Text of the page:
Notice, half of my screen is highlighting. Let me right-click to finish the selection. Even though all of that geometry is highlighted, the only parts that are going to be affected are the endpoints that fell within the selection. So AutoCAD is asking me to specify base point. Once again, I will grab the endpoint of the rectangle right here. As I move my cursor, notice that only the endpoints are being affected. So I'm going to take and pull in this direction and I'm going to type in 3 inches, Enter. I have just stretched that rectangle.
Let's try and use the Stretch command in a practical example. I'm going to back up a little bit and will pan over. I'm going to zoom in on this geometry. Let's say I'm a furniture designer and I've just finished creating this entertainment center and I would like to create a matching bookshelf. Well, I don't want to go through and redraft any geometry. I'm going to convert this entertainment center into a bookshelf using the Stretch command. First thing first, I don't need these components anymore so I am going to hit my Erase button and I will erase my components.
Let me select these guys and we'll get rid of them. Let me right-click to finish the selection. I don't need this divider, let's get rid of that. I'm going to click Erase and I will do a nice crossing window across my divider which selects those entities. You know what, I also don't need my drawer handles or the divider between the drawers, I'm going to create a crossing window right around here, this will select all of those entities. Let me finish the window by clicking and then I will right-click to finish the selection. Alright, let's use the Stretch command to create a bookshelf.
I'm going to come over and launch the Stretch command by clicking the Stretch icon in the Modify toolbar. AutoCAD is now asking me to select objects. I'm going to move to the upper right and click, and I'm going to pulldown to the lower left and create a crossing window around this geometry. Let me click to finish the window. I will right-click to finish my selection. And I want to stretch this geometry from the endpoint right here and we will bring it over to the endpoint right here.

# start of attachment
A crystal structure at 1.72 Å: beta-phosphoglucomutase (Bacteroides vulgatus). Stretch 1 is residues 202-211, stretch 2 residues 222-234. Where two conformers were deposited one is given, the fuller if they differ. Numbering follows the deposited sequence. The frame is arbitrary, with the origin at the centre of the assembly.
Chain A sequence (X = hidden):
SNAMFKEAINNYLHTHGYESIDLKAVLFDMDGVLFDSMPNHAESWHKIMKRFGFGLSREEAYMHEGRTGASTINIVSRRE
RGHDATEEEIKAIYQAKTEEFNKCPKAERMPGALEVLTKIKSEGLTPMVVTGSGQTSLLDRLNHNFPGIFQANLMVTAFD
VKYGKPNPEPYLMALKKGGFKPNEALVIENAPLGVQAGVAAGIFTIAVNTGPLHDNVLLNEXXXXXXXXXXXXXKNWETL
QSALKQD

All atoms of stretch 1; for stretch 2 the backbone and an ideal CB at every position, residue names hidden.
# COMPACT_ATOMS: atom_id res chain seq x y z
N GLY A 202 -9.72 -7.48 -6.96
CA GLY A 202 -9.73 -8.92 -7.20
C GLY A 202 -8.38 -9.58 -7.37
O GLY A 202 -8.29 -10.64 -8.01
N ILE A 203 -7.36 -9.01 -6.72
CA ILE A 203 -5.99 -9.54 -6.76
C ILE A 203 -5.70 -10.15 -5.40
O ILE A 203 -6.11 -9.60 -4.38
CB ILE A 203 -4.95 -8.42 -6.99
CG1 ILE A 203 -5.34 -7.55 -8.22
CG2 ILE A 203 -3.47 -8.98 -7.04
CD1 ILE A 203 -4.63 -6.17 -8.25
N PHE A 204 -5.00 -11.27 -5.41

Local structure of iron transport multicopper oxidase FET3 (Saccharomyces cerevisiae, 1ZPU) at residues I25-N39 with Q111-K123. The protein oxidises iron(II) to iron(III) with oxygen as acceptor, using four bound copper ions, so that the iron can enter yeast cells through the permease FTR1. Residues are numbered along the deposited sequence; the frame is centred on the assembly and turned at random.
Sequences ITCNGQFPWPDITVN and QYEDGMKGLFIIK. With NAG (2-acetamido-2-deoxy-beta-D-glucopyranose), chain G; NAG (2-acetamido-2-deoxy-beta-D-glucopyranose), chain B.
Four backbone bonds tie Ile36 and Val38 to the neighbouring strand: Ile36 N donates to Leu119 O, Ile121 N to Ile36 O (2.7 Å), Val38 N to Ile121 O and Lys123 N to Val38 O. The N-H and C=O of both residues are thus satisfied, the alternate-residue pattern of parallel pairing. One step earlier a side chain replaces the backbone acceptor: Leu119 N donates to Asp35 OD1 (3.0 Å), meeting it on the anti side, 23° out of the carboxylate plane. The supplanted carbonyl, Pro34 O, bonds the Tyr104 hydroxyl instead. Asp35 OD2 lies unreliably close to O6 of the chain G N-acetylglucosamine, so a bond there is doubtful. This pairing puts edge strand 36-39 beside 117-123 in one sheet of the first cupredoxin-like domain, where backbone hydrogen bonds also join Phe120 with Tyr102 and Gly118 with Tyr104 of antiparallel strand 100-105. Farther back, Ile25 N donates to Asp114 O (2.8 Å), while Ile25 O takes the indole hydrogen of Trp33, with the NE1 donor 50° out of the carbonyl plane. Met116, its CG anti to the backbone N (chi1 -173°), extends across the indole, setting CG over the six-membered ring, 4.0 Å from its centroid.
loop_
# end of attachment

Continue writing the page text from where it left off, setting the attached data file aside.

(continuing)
Now that we have got the outer part of our bookshelf finished, let's finish the shelves themselves. I'm going to launch the Stretch command one more time, select Objects. I'm going to make a nice crossing window around the ends of the shelves. Let me finish the window by clicking and then I will right-click to finish the selection. Alright, now it's time to specify my base point. I'm going to zoom in a little bit. I would like to stretch this from the endpoint right here, so I will click and wherever I would like to place this, I'm going to use a perpendicular Object Snap.
I would like to stretch them such that they end up perpendicular to this vertical line. So let me come over and click my Perpendicular icon. And then, we will come back, I will put my cursor on the line and click. If we look at the Stretch command as an endpoint mover, it makes much more sense when selecting our entities and modifying our geometry. As you can see, if you can successfully use the Stretch command, you can make significant changes to your drawings in absolutely no time.